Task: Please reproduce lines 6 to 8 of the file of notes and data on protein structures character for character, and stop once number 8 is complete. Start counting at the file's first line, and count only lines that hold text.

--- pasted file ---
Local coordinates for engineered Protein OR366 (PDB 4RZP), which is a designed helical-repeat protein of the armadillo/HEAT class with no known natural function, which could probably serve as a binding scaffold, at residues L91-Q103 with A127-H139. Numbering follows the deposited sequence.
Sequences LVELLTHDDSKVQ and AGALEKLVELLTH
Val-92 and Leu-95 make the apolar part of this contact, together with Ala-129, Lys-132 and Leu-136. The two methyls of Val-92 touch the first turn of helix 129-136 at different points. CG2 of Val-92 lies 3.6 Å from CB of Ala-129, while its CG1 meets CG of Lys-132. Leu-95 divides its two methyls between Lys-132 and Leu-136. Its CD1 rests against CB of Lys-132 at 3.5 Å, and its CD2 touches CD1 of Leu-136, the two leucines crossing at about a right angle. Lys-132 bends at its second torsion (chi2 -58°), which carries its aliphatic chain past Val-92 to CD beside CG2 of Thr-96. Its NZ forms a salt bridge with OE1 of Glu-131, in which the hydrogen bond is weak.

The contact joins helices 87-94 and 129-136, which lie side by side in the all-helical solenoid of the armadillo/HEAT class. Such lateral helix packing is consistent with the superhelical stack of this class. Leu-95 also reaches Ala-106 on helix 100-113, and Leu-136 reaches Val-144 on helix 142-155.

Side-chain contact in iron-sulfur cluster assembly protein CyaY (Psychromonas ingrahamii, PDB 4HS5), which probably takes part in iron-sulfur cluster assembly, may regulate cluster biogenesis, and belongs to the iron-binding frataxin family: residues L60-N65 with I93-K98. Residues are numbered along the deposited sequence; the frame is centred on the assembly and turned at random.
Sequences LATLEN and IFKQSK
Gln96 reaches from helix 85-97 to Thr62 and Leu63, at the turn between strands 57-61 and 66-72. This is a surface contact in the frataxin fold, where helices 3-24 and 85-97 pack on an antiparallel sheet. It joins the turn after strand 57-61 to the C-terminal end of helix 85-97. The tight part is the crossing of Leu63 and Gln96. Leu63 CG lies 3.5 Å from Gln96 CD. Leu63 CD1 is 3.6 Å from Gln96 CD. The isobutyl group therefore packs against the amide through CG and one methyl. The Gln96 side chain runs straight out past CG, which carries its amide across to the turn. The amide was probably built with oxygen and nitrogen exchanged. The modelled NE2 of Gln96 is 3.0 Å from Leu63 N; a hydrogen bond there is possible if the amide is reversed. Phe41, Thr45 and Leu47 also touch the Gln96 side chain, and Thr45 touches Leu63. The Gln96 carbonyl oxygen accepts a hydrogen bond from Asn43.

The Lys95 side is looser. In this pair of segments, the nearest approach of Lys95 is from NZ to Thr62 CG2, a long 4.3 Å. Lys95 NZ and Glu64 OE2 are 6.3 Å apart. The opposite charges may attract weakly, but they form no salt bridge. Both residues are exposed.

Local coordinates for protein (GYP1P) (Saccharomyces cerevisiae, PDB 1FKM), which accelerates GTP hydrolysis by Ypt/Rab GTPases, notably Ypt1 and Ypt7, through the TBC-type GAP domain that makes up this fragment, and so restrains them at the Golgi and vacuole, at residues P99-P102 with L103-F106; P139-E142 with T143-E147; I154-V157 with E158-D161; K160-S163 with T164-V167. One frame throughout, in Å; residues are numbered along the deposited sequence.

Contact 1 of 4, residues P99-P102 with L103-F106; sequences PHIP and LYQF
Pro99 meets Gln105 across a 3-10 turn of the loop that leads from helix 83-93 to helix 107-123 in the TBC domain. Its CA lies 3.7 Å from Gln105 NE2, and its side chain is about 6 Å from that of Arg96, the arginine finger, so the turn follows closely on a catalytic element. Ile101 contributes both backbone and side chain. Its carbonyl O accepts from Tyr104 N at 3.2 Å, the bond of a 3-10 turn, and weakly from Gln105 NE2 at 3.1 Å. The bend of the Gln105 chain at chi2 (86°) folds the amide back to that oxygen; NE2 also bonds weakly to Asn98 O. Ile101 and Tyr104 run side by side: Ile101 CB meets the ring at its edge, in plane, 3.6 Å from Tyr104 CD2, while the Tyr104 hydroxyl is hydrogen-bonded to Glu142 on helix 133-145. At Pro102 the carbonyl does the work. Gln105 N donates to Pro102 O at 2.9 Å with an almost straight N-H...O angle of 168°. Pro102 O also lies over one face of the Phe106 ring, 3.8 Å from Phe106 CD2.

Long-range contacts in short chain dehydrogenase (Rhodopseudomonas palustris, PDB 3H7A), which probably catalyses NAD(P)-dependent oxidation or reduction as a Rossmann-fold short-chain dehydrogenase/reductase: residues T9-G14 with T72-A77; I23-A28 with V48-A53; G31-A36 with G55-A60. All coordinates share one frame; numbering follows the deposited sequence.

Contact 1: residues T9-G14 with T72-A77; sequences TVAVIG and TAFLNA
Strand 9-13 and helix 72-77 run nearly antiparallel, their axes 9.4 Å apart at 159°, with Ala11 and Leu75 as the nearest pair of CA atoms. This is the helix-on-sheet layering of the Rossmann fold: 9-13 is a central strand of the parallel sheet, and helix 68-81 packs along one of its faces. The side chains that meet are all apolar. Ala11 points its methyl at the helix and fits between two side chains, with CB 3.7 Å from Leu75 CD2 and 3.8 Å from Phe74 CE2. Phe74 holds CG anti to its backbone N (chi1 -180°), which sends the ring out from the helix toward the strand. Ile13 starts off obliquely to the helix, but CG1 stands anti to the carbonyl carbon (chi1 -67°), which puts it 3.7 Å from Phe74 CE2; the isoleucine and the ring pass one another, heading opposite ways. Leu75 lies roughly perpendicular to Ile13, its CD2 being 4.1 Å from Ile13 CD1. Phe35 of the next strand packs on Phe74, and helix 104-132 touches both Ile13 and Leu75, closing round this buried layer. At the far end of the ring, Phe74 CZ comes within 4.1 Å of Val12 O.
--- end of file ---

Sequences LATLEN and IFKQSK
Gln96 reaches from helix 85-97 to Thr62 and Leu63, at the turn between strands 57-61 and 66-72. This is a surface contact in the frataxin fold, where helices 3-24 and 85-97 pack on an antiparallel sheet. It joins the turn after strand 57-61 to the C-terminal end of helix 85-97. The tight part is the crossing of Leu63 and Gln96. Leu63 CG lies 3.5 Å from Gln96 CD. Leu63 CD1 is 3.6 Å from Gln96 CD. The isobutyl group therefore packs against the amide through CG and one methyl. The Gln96 side chain runs straight out past CG, which carries its amide across to the turn. The amide was probably built with oxygen and nitrogen exchanged. The modelled NE2 of Gln96 is 3.0 Å from Leu63 N; a hydrogen bond there is possible if the amide is reversed. Phe41, Thr45 and Leu47 also touch the Gln96 side chain, and Thr45 touches Leu63. The Gln96 carbonyl oxygen accepts a hydrogen bond from Asn43.

The Lys95 side is looser. In this pair of segments, the nearest approach of Lys95 is from NZ to Thr62 CG2, a long 4.3 Å. Lys95 NZ and Glu64 OE2 are 6.3 Å apart. The opposite charges may attract weakly, but they form no salt bridge. Both residues are exposed.